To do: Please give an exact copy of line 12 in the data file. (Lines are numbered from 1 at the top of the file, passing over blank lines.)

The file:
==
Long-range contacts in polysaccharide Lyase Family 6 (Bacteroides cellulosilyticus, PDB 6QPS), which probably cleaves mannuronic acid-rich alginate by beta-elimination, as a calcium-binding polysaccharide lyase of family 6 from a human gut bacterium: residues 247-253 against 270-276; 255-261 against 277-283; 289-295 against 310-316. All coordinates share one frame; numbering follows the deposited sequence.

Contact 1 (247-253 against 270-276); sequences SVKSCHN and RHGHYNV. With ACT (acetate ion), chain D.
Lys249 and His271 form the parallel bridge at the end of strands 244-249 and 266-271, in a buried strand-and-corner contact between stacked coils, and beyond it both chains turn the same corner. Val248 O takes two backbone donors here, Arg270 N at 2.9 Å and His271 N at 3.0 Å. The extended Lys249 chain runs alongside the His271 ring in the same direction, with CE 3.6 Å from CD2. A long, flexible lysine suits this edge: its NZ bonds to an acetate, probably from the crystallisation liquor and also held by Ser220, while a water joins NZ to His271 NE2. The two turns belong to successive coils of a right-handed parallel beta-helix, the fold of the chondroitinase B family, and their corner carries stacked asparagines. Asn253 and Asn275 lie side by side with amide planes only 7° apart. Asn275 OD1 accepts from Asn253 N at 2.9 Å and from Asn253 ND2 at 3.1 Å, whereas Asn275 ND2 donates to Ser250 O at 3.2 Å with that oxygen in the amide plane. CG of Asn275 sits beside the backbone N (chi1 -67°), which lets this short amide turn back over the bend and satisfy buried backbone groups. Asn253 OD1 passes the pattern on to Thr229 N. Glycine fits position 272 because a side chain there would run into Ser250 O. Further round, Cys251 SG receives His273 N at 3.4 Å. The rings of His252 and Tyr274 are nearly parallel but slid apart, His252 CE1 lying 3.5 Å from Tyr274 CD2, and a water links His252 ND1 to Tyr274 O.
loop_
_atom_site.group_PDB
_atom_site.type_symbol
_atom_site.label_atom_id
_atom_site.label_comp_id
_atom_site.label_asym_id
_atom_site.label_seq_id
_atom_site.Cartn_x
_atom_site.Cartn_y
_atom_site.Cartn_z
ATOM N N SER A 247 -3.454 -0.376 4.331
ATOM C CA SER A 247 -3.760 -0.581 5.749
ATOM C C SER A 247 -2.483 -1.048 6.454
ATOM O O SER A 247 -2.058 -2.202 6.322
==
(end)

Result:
_atom_site.Cartn_y